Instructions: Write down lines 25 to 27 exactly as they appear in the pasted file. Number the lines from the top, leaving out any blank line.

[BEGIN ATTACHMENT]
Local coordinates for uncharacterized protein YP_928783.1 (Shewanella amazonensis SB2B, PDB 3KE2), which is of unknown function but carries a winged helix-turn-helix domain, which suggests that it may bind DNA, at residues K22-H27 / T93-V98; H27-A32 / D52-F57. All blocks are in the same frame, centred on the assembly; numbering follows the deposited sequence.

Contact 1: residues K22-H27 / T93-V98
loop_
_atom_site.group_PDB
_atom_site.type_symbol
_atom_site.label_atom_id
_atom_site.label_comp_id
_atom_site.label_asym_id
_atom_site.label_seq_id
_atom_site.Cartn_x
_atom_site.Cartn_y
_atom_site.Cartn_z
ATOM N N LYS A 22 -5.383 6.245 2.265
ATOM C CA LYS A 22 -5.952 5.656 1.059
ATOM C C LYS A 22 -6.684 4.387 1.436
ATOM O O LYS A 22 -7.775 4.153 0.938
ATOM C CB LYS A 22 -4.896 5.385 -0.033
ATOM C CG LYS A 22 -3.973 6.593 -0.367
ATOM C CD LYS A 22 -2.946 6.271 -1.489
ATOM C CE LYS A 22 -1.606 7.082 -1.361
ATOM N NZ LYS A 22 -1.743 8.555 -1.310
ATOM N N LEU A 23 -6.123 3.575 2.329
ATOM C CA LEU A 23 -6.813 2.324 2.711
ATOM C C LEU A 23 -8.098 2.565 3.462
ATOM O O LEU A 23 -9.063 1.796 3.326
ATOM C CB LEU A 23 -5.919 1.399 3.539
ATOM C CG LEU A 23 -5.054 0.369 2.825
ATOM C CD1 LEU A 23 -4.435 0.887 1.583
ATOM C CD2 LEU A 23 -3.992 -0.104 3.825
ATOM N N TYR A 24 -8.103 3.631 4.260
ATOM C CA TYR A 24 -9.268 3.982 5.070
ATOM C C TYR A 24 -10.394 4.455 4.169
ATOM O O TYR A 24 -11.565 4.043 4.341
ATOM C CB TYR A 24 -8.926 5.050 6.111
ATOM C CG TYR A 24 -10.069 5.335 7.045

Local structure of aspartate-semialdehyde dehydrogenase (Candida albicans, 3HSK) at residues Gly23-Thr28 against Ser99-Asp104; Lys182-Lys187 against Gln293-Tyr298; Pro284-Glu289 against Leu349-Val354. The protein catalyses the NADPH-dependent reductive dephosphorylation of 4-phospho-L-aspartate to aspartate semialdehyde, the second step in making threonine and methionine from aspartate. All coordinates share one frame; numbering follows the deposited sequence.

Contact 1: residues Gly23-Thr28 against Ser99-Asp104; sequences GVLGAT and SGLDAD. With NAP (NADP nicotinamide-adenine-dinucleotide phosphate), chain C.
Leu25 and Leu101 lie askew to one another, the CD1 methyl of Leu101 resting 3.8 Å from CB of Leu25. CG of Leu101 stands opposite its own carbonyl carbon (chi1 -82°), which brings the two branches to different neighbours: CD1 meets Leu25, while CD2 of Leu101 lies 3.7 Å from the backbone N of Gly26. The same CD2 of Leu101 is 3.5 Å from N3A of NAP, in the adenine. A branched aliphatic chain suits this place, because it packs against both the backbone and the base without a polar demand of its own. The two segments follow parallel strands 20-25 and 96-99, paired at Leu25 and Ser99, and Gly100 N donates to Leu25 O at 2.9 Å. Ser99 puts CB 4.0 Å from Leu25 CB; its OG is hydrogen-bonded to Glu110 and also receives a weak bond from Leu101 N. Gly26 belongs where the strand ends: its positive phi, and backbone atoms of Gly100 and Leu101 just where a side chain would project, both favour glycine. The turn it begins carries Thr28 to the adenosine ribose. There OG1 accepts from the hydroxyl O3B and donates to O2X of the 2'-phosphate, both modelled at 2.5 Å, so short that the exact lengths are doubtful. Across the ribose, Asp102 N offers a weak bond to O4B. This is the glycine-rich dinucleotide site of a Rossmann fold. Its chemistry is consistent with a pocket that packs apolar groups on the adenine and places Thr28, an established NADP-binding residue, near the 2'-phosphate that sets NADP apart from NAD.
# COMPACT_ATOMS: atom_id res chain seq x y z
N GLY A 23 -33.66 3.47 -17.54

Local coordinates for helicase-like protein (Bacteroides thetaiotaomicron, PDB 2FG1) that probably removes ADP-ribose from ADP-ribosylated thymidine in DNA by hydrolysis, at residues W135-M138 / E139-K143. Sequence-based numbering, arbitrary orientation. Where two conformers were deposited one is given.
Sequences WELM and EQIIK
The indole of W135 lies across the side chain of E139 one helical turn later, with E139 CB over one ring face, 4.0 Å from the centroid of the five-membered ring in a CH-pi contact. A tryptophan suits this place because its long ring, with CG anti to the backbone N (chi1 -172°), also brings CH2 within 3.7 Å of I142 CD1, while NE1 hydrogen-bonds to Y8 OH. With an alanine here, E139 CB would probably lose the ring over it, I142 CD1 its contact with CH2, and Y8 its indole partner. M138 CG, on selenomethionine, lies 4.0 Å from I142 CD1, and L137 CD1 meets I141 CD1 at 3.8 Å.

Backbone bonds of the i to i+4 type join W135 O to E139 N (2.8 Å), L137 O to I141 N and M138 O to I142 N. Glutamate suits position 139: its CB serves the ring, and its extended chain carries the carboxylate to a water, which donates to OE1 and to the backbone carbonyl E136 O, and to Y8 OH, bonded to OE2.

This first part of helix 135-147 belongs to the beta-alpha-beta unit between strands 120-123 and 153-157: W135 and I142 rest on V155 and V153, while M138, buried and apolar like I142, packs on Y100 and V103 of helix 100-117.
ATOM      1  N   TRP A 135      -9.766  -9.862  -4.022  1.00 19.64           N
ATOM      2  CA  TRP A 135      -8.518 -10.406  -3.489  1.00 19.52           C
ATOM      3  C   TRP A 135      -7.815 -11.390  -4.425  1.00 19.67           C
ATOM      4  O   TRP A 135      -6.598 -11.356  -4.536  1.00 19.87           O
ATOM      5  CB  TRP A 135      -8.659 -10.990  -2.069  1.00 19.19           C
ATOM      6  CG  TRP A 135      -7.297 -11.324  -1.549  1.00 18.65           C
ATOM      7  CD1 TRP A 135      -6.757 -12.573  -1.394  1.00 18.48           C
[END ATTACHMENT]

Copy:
ATOM O O LEU A 23 -9.063 1.796 3.326
ATOM C CB LEU A 23 -5.919 1.399 3.539
ATOM C CG LEU A 23 -5.054 0.369 2.825